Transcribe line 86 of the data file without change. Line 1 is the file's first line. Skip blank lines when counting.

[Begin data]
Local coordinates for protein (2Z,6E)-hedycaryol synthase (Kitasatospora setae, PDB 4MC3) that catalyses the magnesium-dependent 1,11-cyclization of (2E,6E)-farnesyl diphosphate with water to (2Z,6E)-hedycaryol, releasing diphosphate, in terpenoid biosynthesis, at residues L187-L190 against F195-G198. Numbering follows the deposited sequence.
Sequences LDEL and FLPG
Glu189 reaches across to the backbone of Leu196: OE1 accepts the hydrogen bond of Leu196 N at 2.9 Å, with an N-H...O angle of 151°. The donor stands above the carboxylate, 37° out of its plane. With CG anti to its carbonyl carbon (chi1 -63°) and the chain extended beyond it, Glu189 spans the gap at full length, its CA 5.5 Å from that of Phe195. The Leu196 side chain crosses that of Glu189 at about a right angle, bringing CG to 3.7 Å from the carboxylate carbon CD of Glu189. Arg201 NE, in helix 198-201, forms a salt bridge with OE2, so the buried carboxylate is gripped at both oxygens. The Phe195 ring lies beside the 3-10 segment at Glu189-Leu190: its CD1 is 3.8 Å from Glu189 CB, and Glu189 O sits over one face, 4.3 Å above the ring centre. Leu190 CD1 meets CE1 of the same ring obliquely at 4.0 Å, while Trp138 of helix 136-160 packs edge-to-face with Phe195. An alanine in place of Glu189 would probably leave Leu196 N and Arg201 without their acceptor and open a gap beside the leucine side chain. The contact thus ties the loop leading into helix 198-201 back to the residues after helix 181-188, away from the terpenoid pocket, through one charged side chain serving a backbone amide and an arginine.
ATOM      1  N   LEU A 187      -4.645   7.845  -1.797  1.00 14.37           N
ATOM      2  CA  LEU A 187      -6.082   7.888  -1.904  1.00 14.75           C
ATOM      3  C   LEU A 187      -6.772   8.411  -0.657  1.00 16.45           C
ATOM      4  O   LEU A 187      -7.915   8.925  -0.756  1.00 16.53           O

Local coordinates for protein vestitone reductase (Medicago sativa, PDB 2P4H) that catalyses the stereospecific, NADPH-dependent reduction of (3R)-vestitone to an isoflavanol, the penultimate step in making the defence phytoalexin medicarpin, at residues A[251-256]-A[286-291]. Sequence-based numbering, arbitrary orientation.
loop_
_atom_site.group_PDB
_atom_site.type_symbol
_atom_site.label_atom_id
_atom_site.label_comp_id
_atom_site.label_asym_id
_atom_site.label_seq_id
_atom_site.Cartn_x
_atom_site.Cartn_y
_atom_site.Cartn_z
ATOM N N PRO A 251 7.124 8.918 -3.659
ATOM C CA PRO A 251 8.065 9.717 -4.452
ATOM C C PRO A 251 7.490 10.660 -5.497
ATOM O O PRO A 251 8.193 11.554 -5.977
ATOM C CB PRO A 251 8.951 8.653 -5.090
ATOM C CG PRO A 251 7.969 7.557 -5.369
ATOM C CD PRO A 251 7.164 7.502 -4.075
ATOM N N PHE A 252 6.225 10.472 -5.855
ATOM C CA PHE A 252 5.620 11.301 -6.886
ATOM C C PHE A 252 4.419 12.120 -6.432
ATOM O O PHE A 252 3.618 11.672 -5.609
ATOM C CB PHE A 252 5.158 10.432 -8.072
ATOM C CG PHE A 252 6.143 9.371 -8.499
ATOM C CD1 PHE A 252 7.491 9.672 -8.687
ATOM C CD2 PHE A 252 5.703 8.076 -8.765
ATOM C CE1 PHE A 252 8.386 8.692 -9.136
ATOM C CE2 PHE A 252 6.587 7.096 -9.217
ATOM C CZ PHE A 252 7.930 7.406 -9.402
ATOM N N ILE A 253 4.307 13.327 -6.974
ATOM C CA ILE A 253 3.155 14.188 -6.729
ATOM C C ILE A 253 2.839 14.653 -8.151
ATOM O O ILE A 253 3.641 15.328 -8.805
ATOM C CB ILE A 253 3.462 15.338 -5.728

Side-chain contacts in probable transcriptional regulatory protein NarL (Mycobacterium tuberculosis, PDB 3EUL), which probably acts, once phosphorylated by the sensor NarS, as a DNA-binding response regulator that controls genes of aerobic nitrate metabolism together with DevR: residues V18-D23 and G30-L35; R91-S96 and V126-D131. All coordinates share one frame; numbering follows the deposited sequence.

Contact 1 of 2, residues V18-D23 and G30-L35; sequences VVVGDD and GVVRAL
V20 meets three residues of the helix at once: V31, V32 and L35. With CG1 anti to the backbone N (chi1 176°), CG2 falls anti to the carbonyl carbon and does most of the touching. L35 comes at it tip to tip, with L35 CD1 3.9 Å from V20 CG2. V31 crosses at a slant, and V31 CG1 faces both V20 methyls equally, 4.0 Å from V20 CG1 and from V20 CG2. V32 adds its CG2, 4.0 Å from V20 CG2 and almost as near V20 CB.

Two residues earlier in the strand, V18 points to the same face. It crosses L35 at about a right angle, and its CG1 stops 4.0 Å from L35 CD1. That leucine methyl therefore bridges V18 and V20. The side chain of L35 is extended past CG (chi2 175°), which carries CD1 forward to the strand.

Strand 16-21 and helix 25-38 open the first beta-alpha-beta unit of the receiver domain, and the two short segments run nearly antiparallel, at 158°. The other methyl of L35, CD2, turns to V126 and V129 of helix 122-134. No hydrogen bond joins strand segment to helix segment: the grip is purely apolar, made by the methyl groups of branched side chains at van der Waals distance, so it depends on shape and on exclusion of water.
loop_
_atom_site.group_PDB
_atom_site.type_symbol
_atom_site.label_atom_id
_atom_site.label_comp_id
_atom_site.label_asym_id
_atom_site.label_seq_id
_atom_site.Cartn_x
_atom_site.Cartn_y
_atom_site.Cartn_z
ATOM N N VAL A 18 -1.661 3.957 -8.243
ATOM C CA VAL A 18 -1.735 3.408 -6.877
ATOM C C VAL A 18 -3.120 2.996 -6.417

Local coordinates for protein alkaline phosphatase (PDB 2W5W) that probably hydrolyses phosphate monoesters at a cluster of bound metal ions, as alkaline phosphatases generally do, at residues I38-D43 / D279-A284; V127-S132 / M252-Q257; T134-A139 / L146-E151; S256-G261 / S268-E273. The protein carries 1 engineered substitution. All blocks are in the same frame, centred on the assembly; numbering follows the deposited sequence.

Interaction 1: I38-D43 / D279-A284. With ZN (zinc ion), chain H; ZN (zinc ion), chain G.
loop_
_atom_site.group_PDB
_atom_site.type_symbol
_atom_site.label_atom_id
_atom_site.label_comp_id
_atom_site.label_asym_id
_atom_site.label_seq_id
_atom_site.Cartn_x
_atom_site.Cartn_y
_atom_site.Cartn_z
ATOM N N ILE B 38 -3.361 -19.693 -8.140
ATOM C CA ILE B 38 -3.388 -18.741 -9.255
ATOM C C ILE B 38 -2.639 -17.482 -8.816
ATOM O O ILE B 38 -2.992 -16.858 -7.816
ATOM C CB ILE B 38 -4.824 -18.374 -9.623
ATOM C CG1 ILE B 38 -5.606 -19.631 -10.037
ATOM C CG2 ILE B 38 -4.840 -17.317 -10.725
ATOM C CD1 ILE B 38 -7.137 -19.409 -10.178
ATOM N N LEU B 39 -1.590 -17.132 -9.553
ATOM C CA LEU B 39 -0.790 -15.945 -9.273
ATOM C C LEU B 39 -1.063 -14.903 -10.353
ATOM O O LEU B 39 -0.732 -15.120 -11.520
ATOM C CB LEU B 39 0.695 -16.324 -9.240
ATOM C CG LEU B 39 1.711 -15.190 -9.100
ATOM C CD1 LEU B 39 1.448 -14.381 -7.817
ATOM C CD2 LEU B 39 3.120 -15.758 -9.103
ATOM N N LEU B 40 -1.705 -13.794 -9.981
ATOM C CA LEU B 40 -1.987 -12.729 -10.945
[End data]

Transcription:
ATOM C CD1 LEU B 39 1.448 -14.381 -7.817